We occasionally receive reports that "The Loader is slow". All such reports require investigation. We have been able to identify the cause of these performance issues in all cases.
The first report we ever received came from a customer who had two data centers one in Saint Louis and the other in the Los Angeles area. The report said something like the following:
The Loader runs fine during the week, but on the weekend it gets very slow.
Well, that was a challenge. What was going on over the weekend that caused the slowness? It turned out that during the week the Loader was replicating normal TP operations. Transactions were small having a few or a few dozen rows. Over the weekend big batch jobs would fire off and transaction sizes would grow to a million rows or more.
In this case the replication was to Oracle as a target, but the issues here are generic to all targets. The Loader operates transactionally sending all rows in a transaction before doing a commit in the target. The interface defines how this happens. In the case of Oracle the native interface is OCI and that operates synchronously a row at a time.
In the OCI case, the Loader makes an OCI call to prepare a generated SQL procedure that actually does the investigation in the target as to whether this is an update or insert or delete. It then uses this prepared statement over and over to execute on all rows for a table. Calls are made to OCI sending the columns in the row plus indicator variables that carry NULL characteristics to the prepared procedure. The cycle is: transmission, execution in the target and then receipt of acknowledgement. It turns out that network latency becomes important here.
A proxy for the latency would be to determine what the round trip ping time is between nodes. In the case of this customer this was about 50 milliseconds.
If the Loader has 20 rows to send in a transaction, the 50 millisecond wait for each row adds up to 1 second. However, because the Loader is scalable being able to deploy multiple Loader threads (processes), if 16 threads are active concurrently the throughput is 16 transactions per second which is pretty fast even for a big TP system as this represents only the update portion of the database work.
However, if a single transaction encompasses a million rows then the parallelism inherent in the Loader does not seriously mitigate the throughput issue. A single transaction will take 50,000 seconds to transmit which is almost 14 hours. Of course if one were replicating a large number of such transactions concurrently then they could be done in parallel and you could get an average throughput of slightly better than one million-row transaction per hour.
This is an inherent limitation of the speed of light and the interface model which is synchronous. This is a good lesson that network bandwidth is a different measurement of performance than network latency. Latency can be critical.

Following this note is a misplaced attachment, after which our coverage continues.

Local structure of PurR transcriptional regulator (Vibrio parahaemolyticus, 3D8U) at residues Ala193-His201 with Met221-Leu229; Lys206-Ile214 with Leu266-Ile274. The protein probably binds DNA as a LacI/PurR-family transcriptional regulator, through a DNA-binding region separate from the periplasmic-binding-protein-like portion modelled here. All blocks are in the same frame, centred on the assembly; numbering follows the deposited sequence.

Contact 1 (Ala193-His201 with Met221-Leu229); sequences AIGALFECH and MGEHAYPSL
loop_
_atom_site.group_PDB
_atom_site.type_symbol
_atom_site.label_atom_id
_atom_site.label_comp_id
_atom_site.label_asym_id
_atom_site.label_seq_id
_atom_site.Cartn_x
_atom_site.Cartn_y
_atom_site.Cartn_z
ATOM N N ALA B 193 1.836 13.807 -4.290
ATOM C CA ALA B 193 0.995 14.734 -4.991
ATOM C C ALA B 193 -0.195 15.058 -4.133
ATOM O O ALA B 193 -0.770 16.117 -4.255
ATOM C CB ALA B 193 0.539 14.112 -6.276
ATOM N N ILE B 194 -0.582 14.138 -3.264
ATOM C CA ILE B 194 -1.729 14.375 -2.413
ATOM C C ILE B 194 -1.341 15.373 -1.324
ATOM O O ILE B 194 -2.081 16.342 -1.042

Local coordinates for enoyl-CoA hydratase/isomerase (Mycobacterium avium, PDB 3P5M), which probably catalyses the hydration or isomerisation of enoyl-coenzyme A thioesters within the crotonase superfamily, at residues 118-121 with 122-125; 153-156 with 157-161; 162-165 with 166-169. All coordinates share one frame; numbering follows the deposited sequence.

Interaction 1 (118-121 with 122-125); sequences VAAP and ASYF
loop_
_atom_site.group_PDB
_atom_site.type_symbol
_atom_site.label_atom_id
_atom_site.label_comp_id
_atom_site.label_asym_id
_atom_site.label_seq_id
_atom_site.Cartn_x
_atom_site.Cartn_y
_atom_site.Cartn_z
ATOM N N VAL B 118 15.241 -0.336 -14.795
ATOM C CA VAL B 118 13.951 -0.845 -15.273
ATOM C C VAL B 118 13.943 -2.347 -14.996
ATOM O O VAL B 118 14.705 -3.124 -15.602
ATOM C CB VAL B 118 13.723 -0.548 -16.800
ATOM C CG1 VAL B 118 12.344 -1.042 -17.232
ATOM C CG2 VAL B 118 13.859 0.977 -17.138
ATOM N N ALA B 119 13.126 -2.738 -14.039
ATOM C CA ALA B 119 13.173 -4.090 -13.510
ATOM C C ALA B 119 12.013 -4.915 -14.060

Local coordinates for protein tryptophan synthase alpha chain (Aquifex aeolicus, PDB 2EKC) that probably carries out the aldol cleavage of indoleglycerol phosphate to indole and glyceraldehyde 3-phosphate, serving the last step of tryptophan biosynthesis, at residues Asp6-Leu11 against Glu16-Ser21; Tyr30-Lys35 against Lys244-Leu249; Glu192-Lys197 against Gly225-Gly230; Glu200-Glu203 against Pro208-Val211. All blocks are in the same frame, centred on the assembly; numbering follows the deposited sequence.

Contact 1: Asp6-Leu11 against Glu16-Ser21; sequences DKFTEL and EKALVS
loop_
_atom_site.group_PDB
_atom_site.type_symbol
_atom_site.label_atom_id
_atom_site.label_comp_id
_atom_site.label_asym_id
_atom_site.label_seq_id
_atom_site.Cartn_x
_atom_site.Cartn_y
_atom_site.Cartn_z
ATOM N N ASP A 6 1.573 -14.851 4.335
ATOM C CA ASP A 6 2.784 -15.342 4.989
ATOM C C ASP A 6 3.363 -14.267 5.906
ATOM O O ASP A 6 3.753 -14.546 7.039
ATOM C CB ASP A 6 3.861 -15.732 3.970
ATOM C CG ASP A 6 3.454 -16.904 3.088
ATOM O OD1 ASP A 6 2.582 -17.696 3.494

There are alternatives however. For instance JDBC has a concept of "batches" in which rows are packaged into a single packet called a batch and the entire packet sent. In this case the throughput is increased by a factor proportional to the number of rows in each batch. Be aware that you are dealing with a JAVA engine here and that large batch sizes require proportionally larger JAVA memory allocations.
Batch size is configurable so you can almost use a dial to speed up the transfer. Increase the batch size and increase throughput by a similar factor.
Not all JDBC drivers support batches. Those that do are Rdb itself, Microsoft SQL Server and the companion SourceForge driver as well as the MySQL driver. Oracle as of 11.1 does not have the ability to return to the Loader the number of rows that were inserted or modified for each record in the batch. You will need to investigate the documentation for your driver to verify that it does support batches.
There is one Loader interface that supports asynchronous transfer and that is when the target is a Tuxedo application. These are relatively rare and if you are interested there is a good discussion in the documentation.
There is another solution that we found for a different customer. This customer required that their Rdb reporting database, again in California, be updated once per day from transactions done during the day in an another data center several thousand miles away. Again the transactions were big. Replication would not work because of the size and number of transactions and because of network latencies.
So, what was done in this case was to use RMU/UNLOAD/AFTER and extract the AIJs at the end of the day into an output file. This reduces the size by a very large amount as all index information is removed from the journal. This is then compressed and sent by asynchronous transfer to the California data center where it is decompressed. Transfer speed is increased because the asynchronous nature of the transfer allows many packets to be in flight concurrently without waiting for acknowledgement.
The Loader is run on the target machine in a hybrid mode called COPY mode. In COPY mode, a special copy process takes the place of the LogMiner in the Loader family tree. This COPY process then reads the file extracted by the LogMiner and writes it into the mailbox that the Loader uses for inter-process communication. Data is then read from the mailbox by a number of concurrent Loader thread processes just as if one were running the Loader against the production database. This process looks exactly like a normal real-time Loader replication.
This solution replaced a once-per-week transfer of physical tapes by a secure courier (human) who flew with them to California in a secure pouch. A major benefit was that more timely information was available from the reporting database in California.